Editor,


What constitutes “Greatness”? In a sports team, do we measure greatness by how old the team is or by how many games they have played? In a restaurant, is it the number of items on the menu or how much is charged for the meal? When it comes to a city or town, is greatness determined by the population or where that municipality is located? Finally, is the greatness of a lake measured by how deep, how wide or how much shoreline it has?



The Mooresville South Iredell and Lake Norman chambers of commerce have recently, at the request of the Lake Norman Transportation Commission, examined the branding of the lake region. We first looked to the past, recognizing that long before the creation of the lake itself, the Catawba Indian Nation, referred to the Catawba River as “The Great River.”



I am sure in the eyes of those from the Mississippi Delta, such a notion might be met with ridicule. However, for the Catawbas, as is the case today, greatness lies in the land and the people itself, not the water contained by its shore.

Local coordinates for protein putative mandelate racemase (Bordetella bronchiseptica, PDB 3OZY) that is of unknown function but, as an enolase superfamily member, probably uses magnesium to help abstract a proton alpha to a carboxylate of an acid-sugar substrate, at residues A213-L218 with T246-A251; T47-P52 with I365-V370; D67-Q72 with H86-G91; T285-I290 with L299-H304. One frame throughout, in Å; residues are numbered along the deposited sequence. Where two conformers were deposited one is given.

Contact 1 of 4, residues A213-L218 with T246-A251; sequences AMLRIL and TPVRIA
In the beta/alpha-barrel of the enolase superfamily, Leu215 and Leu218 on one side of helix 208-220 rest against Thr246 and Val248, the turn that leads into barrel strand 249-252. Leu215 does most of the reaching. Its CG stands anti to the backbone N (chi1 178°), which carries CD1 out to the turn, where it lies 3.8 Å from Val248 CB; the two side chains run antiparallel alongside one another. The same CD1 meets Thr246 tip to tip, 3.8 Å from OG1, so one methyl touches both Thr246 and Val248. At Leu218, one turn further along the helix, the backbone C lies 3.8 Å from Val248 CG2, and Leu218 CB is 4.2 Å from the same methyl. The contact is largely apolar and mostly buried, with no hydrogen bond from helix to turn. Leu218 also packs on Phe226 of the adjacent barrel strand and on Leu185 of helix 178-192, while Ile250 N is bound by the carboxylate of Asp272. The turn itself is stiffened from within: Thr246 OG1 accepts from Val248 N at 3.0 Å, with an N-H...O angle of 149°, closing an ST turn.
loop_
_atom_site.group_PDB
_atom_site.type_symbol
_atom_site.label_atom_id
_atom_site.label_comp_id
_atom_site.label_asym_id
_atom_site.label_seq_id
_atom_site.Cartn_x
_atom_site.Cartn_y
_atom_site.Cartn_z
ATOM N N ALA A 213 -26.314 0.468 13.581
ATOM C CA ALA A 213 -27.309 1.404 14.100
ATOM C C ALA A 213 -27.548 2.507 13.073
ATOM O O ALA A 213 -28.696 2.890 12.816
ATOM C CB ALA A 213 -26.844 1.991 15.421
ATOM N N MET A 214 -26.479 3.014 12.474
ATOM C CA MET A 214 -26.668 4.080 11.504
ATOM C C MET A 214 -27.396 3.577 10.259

Some might point out that Lake Norman is a man-made creation, not a body of water carved out from the land over time. But aren’t both the handiwork of our Creator?



I have visited the northern Great Lake sregion several times and enjoyed the scenic beauty. I marveled at trucks and cars driving over frozen Lake Michigan. They are indeed majestic “Great Lakes.”



As a product of the Carolinas, I know it causes some degree of anxiety for those on the West Coast that “The USC” is in Columbia, S.C. Likewise for people of the South, real barbecue is pork, mustard or vinegar base, not chopped up beef with some tangy ketchup slapped on it.



While we can debate which state university should bear the name “Carolina” or whether New Jersey is really “The Hot Dog Capital of the World,” it is not debatable for me that we live and work in a great community.



Like the Catawbas who settled this great land, I believe I live in the most dynamic and vibrant region of the nation. It is defined by the people who live here and who accept nothing less but their very best. It is the legacy of a people whose heart is as large as the shoreline itself and whose compassion for projects like Big Day at the Lake are deeper than her deepest point.



I am fortunate to live, work and play in the greatest region of our country – “Lake Norman, The Great Lake”. To some – our lake has become a destination and still others a relocation. However, for the rest of us, it is simply the place we call home.



– Bill Russell, President & CEO,
Lake Norman Chamber of Commerce